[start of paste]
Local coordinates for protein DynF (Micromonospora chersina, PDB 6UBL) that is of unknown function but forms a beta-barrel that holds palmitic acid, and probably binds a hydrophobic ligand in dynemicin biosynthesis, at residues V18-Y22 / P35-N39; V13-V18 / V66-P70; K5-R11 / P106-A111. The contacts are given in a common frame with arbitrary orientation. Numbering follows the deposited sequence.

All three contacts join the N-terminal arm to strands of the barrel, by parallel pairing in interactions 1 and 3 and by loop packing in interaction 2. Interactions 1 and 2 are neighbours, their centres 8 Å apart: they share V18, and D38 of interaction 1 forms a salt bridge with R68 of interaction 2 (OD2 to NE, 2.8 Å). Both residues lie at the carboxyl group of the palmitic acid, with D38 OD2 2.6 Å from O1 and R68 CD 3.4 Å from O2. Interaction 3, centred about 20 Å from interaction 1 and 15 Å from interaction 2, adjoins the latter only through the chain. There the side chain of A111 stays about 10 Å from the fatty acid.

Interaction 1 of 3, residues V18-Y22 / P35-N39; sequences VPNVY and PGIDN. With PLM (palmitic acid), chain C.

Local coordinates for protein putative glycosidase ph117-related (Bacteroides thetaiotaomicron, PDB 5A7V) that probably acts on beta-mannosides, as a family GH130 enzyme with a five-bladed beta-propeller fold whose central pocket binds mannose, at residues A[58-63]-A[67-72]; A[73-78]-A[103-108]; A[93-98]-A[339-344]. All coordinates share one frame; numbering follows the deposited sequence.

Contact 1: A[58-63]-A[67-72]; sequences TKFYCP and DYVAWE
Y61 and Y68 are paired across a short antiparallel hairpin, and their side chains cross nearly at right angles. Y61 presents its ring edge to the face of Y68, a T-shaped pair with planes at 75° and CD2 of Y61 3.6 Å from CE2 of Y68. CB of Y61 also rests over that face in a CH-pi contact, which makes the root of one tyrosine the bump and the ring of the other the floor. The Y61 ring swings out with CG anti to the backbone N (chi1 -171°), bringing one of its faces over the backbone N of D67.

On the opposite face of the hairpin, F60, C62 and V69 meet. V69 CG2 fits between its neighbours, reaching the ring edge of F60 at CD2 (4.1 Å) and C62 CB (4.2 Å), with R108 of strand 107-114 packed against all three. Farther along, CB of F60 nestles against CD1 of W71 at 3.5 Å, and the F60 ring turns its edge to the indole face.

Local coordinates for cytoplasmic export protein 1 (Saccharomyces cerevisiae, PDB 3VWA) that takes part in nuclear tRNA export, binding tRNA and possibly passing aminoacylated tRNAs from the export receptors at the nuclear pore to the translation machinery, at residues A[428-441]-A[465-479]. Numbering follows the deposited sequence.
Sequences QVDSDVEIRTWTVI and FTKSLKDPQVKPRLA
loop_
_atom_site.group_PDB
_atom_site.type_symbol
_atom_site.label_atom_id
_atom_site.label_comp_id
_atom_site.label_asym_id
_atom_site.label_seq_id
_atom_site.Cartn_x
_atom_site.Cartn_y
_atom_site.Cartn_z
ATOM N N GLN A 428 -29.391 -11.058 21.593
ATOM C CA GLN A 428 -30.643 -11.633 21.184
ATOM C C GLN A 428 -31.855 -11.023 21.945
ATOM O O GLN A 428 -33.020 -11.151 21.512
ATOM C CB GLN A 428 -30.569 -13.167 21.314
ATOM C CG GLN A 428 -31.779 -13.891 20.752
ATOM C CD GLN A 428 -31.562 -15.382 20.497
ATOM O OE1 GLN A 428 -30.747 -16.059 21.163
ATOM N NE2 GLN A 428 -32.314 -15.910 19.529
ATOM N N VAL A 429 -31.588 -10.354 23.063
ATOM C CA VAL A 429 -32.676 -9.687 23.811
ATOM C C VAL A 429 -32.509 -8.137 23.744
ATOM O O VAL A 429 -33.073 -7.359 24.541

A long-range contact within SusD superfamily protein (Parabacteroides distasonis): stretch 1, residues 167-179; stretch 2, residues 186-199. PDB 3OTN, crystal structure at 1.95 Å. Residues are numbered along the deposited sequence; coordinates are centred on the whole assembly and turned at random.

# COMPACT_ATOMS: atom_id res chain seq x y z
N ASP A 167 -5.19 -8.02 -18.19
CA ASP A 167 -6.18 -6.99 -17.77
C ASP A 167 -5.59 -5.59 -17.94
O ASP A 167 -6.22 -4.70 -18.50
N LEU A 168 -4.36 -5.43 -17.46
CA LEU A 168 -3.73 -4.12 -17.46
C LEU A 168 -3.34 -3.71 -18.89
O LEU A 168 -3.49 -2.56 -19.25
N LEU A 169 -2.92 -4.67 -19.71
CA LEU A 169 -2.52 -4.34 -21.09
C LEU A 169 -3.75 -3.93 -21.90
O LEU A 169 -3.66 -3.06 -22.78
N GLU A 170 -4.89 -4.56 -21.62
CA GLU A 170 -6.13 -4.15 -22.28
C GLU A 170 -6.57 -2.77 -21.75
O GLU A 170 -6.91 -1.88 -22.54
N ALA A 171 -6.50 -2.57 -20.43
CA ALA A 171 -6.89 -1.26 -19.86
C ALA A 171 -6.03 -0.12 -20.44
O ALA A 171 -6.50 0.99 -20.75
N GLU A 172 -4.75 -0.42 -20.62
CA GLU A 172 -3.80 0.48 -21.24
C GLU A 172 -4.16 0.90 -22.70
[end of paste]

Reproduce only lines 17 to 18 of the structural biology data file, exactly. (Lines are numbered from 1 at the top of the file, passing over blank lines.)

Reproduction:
_atom_site.Cartn_x
_atom_site.Cartn_y